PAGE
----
In terms of Little Chef the most effective methods of communication would be through memos and appraisals whereby managers can communicate goal and targets for employees as well as an overview of how they are performing. My study was carried out in accordance with a tight (three-month) timeframe and word count (3500). As a result the study has not included as much detailed research as it could have if I was give a longer timeframe such as a year.

This discouraged me from going into too much detail in some of the issues raised in this study, whereas if I had a longer word count (10000) and a timeframe of about a year, my study would have been more detailed and accurate. Keeping staff turnover low is important. It requires being aware of the current state of the work environment, choosing appropriate new hires and providing them with proper training, talking to staff members and solving problems as they emerge.

When a staff member leaves the restaurant, management need to find out why they are leaving. This will require an extensive exit interview with the employee, this is because staff will usually offer a reason for leaving such as he or she is looking for a job with flexible hours. These would be their main reasons for their departure but an exit interview would uncover the underlying reasons for their departure. For example ask for the employee’s help in critiquing their former job description and the tasks required for the position.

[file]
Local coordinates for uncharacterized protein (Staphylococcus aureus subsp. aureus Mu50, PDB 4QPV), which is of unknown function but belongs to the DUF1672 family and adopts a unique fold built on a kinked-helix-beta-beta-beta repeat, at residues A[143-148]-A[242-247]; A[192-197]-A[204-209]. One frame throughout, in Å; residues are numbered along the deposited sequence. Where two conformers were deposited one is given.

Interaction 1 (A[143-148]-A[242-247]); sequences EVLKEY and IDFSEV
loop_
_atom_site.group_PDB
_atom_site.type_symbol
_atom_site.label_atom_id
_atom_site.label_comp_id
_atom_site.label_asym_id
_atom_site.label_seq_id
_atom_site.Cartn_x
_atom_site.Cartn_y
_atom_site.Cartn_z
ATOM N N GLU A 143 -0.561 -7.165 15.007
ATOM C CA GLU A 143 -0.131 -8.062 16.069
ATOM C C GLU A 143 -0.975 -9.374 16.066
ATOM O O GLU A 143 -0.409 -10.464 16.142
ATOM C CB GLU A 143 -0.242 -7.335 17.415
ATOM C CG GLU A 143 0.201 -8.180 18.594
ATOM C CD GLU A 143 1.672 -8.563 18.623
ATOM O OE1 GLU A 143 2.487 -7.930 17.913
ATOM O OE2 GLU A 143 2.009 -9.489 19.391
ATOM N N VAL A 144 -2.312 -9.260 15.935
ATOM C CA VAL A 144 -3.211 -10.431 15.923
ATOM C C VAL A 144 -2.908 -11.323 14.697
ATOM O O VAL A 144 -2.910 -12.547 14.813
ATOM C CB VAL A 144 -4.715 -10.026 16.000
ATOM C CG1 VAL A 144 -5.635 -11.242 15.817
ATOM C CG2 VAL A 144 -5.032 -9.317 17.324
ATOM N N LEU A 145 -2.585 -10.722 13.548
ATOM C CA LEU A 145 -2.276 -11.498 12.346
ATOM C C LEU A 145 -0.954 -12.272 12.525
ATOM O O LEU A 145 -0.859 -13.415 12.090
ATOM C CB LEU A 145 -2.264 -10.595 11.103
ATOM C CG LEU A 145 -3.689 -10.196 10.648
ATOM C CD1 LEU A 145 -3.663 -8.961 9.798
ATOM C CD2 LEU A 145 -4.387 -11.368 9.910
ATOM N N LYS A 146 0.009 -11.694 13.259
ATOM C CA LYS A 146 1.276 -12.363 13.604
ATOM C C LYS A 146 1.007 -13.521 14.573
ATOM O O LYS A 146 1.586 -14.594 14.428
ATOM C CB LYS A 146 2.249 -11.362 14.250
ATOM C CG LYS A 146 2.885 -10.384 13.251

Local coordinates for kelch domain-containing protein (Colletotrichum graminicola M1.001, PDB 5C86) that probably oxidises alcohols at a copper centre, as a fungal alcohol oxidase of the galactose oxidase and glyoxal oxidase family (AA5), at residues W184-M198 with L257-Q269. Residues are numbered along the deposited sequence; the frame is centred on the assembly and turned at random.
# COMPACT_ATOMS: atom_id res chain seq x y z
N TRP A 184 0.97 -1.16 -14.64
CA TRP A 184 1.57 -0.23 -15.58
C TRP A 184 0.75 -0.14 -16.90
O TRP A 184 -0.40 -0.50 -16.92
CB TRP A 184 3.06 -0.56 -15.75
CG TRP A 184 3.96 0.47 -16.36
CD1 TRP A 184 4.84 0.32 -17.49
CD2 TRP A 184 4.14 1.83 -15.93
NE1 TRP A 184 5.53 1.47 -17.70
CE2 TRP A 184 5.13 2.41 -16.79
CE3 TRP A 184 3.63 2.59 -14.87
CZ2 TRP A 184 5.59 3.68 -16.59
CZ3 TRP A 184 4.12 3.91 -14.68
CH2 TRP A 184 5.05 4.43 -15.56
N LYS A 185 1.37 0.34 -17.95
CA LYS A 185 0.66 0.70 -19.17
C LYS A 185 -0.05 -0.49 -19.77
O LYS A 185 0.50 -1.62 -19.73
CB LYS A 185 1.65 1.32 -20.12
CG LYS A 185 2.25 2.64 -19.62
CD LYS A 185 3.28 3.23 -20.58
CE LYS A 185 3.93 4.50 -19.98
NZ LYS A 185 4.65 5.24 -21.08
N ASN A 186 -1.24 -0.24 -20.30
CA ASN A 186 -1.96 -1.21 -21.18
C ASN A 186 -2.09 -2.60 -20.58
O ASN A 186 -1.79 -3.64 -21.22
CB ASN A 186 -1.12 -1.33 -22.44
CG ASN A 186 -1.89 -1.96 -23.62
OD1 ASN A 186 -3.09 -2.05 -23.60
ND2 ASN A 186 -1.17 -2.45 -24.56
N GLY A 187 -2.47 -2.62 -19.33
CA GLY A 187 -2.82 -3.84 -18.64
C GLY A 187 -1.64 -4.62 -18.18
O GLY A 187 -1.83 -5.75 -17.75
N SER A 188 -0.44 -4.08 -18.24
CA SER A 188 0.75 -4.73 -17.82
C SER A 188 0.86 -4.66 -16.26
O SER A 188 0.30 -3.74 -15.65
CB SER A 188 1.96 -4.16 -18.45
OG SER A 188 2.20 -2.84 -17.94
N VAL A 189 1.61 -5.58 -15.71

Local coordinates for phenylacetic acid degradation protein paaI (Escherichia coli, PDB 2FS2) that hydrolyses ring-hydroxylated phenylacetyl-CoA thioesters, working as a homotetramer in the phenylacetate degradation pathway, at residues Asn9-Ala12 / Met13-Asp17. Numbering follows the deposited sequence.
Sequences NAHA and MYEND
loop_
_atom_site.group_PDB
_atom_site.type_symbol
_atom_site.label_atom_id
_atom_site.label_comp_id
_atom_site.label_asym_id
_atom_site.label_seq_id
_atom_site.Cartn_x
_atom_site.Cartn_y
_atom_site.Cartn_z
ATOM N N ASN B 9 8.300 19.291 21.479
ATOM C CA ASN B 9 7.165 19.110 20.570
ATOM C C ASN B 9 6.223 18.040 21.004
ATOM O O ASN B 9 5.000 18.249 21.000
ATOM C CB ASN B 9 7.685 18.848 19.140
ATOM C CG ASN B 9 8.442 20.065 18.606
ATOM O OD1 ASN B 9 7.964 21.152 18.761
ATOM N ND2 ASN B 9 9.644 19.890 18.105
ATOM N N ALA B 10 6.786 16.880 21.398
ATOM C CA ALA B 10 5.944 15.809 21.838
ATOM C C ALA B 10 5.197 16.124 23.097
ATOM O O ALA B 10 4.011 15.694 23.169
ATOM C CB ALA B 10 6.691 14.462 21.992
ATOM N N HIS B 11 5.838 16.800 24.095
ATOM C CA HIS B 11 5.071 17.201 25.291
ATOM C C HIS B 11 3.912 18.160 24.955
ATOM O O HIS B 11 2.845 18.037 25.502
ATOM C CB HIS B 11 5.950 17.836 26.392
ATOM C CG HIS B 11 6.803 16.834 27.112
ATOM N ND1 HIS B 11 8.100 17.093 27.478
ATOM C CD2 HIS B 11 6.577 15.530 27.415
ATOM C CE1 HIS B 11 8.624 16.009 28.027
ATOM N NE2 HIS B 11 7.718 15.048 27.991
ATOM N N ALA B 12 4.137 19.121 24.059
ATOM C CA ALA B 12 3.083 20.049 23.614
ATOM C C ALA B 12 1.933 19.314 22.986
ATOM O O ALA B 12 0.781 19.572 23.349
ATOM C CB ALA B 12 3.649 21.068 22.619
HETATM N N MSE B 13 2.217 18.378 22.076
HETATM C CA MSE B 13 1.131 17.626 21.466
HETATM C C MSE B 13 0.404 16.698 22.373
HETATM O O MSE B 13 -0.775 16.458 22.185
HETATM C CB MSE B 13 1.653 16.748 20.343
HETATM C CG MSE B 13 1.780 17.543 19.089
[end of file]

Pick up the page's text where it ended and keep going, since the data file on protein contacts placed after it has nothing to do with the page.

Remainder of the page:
(Appendix6). The answers to these questions may give management some insight into how the staff members view restaurant operations and the performance of management. In addition to the exit interview, they could consider having the departing employee fill out a written exit survey form. (Appendix6). Employees may find it easier to be truthful and to the point on paper than in a face-to-face interview. This survey can be conducted over a period of time and analysed to see if there is a pattern, which may help solve the problem.

The cost of not training staff members has greater consequences to the company than it may seem. I created a predicted profit and loss account analysis, which shows different possible results of the effect of training or the opportunity cost of training. (Appendix8). Such an analysis will be carried out by firms to assess the short-term financial merit of investing in training and as shown in Appendix 7, it has a good financial merit. Little Chef’s main aim is; “To be the motorist’s friend when it comes to offering quality food at value for money prices for people on the move.

” They will need to invest in human resource planning in order to fulfil this aim or face the consequences such as a reduction in sales and failure to meet their main aim, without this investment they may be overtaken by their competitors such as Wimpy. The management should strive to provide superior leadership within the company, keep communication lines open and support the entire staff. They should periodically take time to examine the workplace, and continually seek to improve it. This will help them to create and maintain a workplace where people want to work and stay.